While the land of the Canadian Shield is unsuitable for large-scale agriculture and difficult to build on, it is not completely barren. Due to the shallow permafrost, vegetation in the northern portion of the Canadian Shield is minimal and any trees that manage to grow are typically stunted. But in the central and southern portions we find vast boreal forests, the dominant ecosystem of the Canadian Shield. Conifers and deciduous trees abound—pine, spruce, fir, cedar, hemlock, poplar, aspen, birch, ash, and maple—a veritable treasure trove of soft- and hardwood lumber.
The Canadian Shield also contains a wealth of mineral ores such as gold, silver, nickel, copper, asbestos, zinc, iron, uranium, cobalt, palladium, and—discovered more recently—diamonds. Commercial mining operations began in the nineteenth century and have contributed greatly to Canada’s economic development. Canada’s mineral production was valued at $55.5 billion in 2021, mostly coming from the Canadian Shield. In gold alone, the production was 223 tonnes, valued at $13.7 billion, making Canada the fourth-largest global producer of that precious metal (“Gold Facts,” Government of Canada, Natural-Resources.Canada.ca, February 17, 2023).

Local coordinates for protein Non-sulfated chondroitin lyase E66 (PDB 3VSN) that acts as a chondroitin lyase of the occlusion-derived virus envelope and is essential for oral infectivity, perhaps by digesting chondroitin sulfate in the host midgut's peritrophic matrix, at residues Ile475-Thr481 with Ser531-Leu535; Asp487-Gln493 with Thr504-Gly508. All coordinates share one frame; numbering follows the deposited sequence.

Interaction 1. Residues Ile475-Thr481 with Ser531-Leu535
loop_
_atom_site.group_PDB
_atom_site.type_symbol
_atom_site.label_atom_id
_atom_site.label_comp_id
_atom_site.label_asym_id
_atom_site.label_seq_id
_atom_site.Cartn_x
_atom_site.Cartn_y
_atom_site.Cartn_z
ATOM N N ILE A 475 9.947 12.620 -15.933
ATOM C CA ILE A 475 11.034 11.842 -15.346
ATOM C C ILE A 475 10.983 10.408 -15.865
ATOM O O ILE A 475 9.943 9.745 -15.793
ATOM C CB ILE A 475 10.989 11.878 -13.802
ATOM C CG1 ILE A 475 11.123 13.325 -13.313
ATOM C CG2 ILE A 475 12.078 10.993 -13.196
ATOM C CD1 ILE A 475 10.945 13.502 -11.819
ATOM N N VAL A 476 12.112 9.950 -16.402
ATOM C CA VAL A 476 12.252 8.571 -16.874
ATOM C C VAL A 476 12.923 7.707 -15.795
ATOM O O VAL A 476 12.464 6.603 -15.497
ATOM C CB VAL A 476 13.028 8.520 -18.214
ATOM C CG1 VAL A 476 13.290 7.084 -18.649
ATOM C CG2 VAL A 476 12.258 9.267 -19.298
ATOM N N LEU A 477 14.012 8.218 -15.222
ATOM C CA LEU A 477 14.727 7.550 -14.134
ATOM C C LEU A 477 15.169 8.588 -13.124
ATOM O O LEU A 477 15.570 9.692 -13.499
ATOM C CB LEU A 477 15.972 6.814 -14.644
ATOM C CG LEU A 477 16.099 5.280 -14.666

There is another natural resource of the Canadian Shield that is arguably more valuable than lumber or minerals. The Canadian Shield is a storehouse of fresh water. Tens of thousands of lakes, large and small, can be found within the area of the Canadian Shield. These lakes provide a habitat for fish, drinking water for people and wildlife, areas for recreation, and opportunities to produce hydroelectric energy.
Only about 10 percent of Canada’s population lives on the Canadian Shield, as this large rocky plate undergirding half of the country is not ideal for human settlement. But while the Canadian Shield may not be the best place for a farm or a city, it is by no means empty and barren. It is filled with an incredible array of natural resources and is the solid physical foundation upon which the country’s economy has been built. Truly, the Canadian Shield is a blessing from God that is “very good.”
As Christians, we too must have a solid foundation, striving to be obedient to our Saviour (Luke 6:46; John 14:15). Jesus Christ told His followers to build their spiritual foundation on solid rock (Matthew 7:24–27). But unlike the difficult granite of the Canadian Shield, our Rock is Jesus Christ Himself (1 Corinthians 10:4). A strong physical foundation is only sustainable with a strong spiritual foundation built upon Christ—the only tried, precious spiritual cornerstone we are to build upon (Isaiah 28:16).